For many animators, Japan is the Holy Land. That was certainly the message sent by John Lasseter and his team when they visited the Tokyo International Film Festival to unveil their latest film Big Hero 6. “As a bunch of animation geeks from California, we are just so thrilled to be here,” gushed the producer, who counts Hayao Miyazaki as a personal friend.

Based on a lesser-known Marvel comic, the Disney computer-animated film focuses on a teen robotics wiz and his ragtag team of science geeks. It marks the peak of a triumphant return for Lasseter, who was dismissed from the company way back in 1984 for suggesting that computers be integrated in the animation process. He proved them wrong by helping start a little studio called Pixar and directing Toy Story and now oversees productions at both companies.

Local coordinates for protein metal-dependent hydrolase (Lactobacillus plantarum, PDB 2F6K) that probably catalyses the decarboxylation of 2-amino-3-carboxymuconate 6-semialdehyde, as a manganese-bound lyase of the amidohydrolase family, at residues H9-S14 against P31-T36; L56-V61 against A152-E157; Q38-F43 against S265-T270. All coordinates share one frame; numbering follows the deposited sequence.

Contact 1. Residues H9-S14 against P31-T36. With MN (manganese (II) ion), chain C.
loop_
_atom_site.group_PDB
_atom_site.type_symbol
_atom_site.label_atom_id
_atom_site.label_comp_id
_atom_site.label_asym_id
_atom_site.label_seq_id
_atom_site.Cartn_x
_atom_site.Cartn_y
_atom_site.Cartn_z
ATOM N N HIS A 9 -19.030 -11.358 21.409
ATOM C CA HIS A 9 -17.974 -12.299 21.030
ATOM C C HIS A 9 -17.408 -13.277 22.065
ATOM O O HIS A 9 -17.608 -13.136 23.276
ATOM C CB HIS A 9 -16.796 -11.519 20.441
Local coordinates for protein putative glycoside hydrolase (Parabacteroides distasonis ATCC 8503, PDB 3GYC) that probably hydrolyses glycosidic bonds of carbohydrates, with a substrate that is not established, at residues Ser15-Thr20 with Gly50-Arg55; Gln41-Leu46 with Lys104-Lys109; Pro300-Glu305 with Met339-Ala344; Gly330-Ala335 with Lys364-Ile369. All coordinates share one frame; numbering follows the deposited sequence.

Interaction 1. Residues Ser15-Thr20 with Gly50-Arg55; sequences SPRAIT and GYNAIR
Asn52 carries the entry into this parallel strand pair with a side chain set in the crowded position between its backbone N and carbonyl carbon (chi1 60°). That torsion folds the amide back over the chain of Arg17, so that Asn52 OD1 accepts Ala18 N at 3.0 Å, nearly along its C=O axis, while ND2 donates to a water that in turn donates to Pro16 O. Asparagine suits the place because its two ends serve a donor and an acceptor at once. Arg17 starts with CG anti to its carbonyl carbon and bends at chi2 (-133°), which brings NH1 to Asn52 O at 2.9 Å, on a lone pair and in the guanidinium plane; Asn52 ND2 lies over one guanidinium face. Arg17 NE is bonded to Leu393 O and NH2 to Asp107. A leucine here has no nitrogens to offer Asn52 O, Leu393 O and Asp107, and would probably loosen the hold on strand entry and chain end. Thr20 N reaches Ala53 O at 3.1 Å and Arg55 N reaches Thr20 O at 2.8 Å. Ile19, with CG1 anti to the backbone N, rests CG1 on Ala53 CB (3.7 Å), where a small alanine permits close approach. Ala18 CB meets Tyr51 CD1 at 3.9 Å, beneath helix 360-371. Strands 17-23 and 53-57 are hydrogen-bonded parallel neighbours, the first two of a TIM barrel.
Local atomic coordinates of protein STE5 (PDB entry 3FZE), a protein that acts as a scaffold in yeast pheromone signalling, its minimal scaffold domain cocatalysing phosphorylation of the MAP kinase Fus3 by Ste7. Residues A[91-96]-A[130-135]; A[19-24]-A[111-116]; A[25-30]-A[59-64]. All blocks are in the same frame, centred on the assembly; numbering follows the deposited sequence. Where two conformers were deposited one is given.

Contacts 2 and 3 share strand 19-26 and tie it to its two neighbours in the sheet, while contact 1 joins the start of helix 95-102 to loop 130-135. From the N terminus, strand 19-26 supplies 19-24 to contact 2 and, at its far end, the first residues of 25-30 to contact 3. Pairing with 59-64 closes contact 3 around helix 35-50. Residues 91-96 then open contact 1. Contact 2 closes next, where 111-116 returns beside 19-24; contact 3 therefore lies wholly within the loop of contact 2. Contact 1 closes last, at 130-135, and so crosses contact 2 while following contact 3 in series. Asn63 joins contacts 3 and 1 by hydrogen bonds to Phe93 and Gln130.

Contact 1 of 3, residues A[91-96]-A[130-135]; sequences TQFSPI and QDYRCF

Big Hero 6 is the first Disney film to feature a Japanese-American hero and is set in the mashup city of San Fransokyo. “We made lots of trips to Tokyo to sketch out locations and details,” said co-director Chris Williams. “The Japanese aesthetic is a big part of our work, so we wanted to get it right.” His partner Don Hall summed it up by saying “the film is a love letter to Japan.”

Big Hero 6 opens in Japan Dec 20.